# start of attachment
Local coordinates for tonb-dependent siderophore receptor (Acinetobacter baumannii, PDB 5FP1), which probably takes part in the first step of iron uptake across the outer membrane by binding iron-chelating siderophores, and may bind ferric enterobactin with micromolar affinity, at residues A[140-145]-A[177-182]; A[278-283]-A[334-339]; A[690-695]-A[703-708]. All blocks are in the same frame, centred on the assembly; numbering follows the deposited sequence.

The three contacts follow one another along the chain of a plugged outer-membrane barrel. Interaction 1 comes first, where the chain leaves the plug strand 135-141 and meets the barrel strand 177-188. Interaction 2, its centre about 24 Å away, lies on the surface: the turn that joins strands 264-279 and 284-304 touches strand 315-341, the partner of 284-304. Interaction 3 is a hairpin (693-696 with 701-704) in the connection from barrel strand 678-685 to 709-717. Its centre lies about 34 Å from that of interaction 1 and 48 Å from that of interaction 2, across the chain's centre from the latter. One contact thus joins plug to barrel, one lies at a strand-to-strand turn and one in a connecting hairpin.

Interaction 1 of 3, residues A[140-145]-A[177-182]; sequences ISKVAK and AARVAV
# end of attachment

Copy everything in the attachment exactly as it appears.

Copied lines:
Local coordinates for tonb-dependent siderophore receptor (Acinetobacter baumannii, PDB 5FP1), which probably takes part in the first step of iron uptake across the outer membrane by binding iron-chelating siderophores, and may bind ferric enterobactin with micromolar affinity, at residues A[140-145]-A[177-182]; A[278-283]-A[334-339]; A[690-695]-A[703-708]. All blocks are in the same frame, centred on the assembly; numbering follows the deposited sequence.

The three contacts follow one another along the chain of a plugged outer-membrane barrel. Interaction 1 comes first, where the chain leaves the plug strand 135-141 and meets the barrel strand 177-188. Interaction 2, its centre about 24 Å away, lies on the surface: the turn that joins strands 264-279 and 284-304 touches strand 315-341, the partner of 284-304. Interaction 3 is a hairpin (693-696 with 701-704) in the connection from barrel strand 678-685 to 709-717. Its centre lies about 34 Å from that of interaction 1 and 48 Å from that of interaction 2, across the chain's centre from the latter. One contact thus joins plug to barrel, one lies at a strand-to-strand turn and one in a connecting hairpin.

Interaction 1 of 3, residues A[140-145]-A[177-182]; sequences ISKVAK and AARVAV